Cablegate: Nigerian Expert: When Only 6 Out of 100 Kids Complete Grade
RR RUEHMA RUEHPA
DE RUEHOS #0096/01 0730911
ZNR UUUUU ZZH
R 130911Z MAR 08
FM AMCONSUL LAGOS
TO RUEHC/SECSTATE WASHDC 9803
INFO RUEHUJA/AMEMBASSY ABUJA 9529
RUCPDOC/DEPT OF COMMERCE WASHDC
RHMCSUU/DEPT OF ENERGY WASHINGTON DC
RUEATRS/DEPT OF TREASURY WASHDC
RUEAIIA/CIA WASHINGTON DC
RHEFDIA/DIA WASHINGTON DC
UNCLAS SECTION 01 OF 02 LAGOS 000096
STATE FOR AF/W
E.O. 12958: N/A
TAGS: EFIN SOCI NI
SUBJECT: Nigerian Expert: When Only 6 Out of 100 Kids Complete Grade
School, Private Education Must Play Role
1. (U) Summary: With only 6 out of 100 children completing primary
school, Dr. Doyin Salami, a respected economist and faculty member
at the prestigious Lagos Business School, believes the Government of
Nigeria (GON) must change its model for delivering education to a
public-private partnership. Under the new model, the Federal
Government (FG) would establish curriculum, state governments would
regulate physical plant, and private for-profit or non-profit
entities deliver the educational services. End Summary
2. (U) Econoffs met March 3 with Dr. Doyin Salami, a respected
economist and faculty member at the prestigious Lagos Business
School. With macroeconomic stability well in hand, Dr. Salami said,
it is time for the government to turn its attention to
micro-economic elements. Education is currently the single biggest
challenge facing the current administration in Nigeria, and a key
reason for Nigeria's massive unemployment problem, he said.
Nigeria's Unemployed Are Unemployable
3. (U) Nigeria's unemployed are in fact unemployable by virtue of
their lack of an adequate education, Dr. Salami said. A 2006 survey
done in Lagos State by the National Bureau of Statistics (NBS)
illustrates the magnitude of the problem. The survey showed that
out of every 100 children, 67 do not start primary school, and of
the 33 that do start, only six finish. From this, Dr. Salami says,
one can infer that not all six will make it through high school or
go on to university. Because 40 percent of Nigeria's 140 million
population is below the age of 15 years, the problem is enormous,
Dr. Salami said. Most of the children who are not in school are
working as street vendors or in markets, he said.
Educating Nigeria Not
Solely a GON Responsibility
4. (U) In light of the failures of the public education model
illustrated by the 2006 survey, there is a need to change the model.
Dr. Salami believes that the business of educating Nigeria can no
longer be left to the public sector. Had the former Minister of
Education (now World Bank Vice President) stayed in her job,
changing public school education might have been possible, but Dr.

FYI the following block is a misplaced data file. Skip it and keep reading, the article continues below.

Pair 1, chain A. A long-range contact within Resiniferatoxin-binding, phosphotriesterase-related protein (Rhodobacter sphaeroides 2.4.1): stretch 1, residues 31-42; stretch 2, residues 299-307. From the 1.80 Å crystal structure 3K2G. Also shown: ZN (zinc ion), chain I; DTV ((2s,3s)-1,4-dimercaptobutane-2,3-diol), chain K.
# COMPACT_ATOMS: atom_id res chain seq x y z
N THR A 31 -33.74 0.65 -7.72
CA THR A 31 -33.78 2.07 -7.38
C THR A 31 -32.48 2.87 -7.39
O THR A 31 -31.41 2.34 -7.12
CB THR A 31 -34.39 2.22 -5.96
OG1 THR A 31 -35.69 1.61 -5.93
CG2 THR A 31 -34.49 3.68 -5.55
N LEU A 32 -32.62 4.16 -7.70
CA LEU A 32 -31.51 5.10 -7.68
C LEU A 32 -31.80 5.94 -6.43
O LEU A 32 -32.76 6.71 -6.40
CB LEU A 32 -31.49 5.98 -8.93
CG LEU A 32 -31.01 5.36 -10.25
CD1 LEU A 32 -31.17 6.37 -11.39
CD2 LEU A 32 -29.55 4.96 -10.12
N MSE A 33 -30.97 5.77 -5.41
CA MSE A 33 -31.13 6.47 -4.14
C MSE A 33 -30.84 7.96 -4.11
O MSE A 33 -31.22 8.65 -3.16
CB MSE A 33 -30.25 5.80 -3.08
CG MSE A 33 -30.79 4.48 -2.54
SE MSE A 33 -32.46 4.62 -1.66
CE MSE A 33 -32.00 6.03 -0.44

Salami believes that, in her absence, the political will is lacking
to carry out the reforms needed. Moreover, he said, education is
currently entirely dependent on the budget, and there is not enough
money being provided.
5. (U) Therefore, Dr. Salami is advocating adoption of a
public-private partnership model for the education sector. The
model Salami believes is most likely to succeed is one in which the
Federal Government of Nigeria (GON) plays a strong regulatory role,
but the private sector actually carries out the activities related
GON to Assume Purely Regulatory Role
6. (U) Under the model Dr. Salami envisages, the Federal
Government's (FG) role would be to develop a basic school curriculum
that would be required in all states with some variances permitted
to accommodate important cultural and regional values, including
religious values. State governments would regulate the type and
quality of the infrastructure, including school buildings, he said.
The schools themselves, Dr. Salami said, would be run by private
for-profit or non-profit entities. These entities would operate the
schools, recruit teachers and maintain the infrastructure to ensure
standard and quality, Salami advised.
7. (U) The new model would help to professionalize the teacher
corps, he said. Teaching is now the profession of last resort, he
said; families do not send their brightest children into education.
The new model would change that by assuring that teachers are well
compensated. In addition to attracting higher quality personnel,
adequate compensation would go a long way toward forestalling the
resistance of the teachers' unions toward privatizing the
administration of the public schools, he predicted.
8. (U) A debate on the important issue of education needs to be
ignited within Nigeria, he said. Dr. Salami sees as a key argument
in the debate that the GON does not have the resources with which to
provide adequate education for all children, and therefore must
assure that the resources it does have are well spent. He
anticipates that the regulatory role envisaged for the Ministry of
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Education, which would necessitate the laying off of many redundant
civil servants, would also be a focal point of the debate.
9. (SBU) Comment: Dr. Salami, an influential economist with the
prestigious Lagos Business School, is actively advocating that the
GON adopt this policy approach to education.
10. (U) This cable was cleared by Embassy Abuja.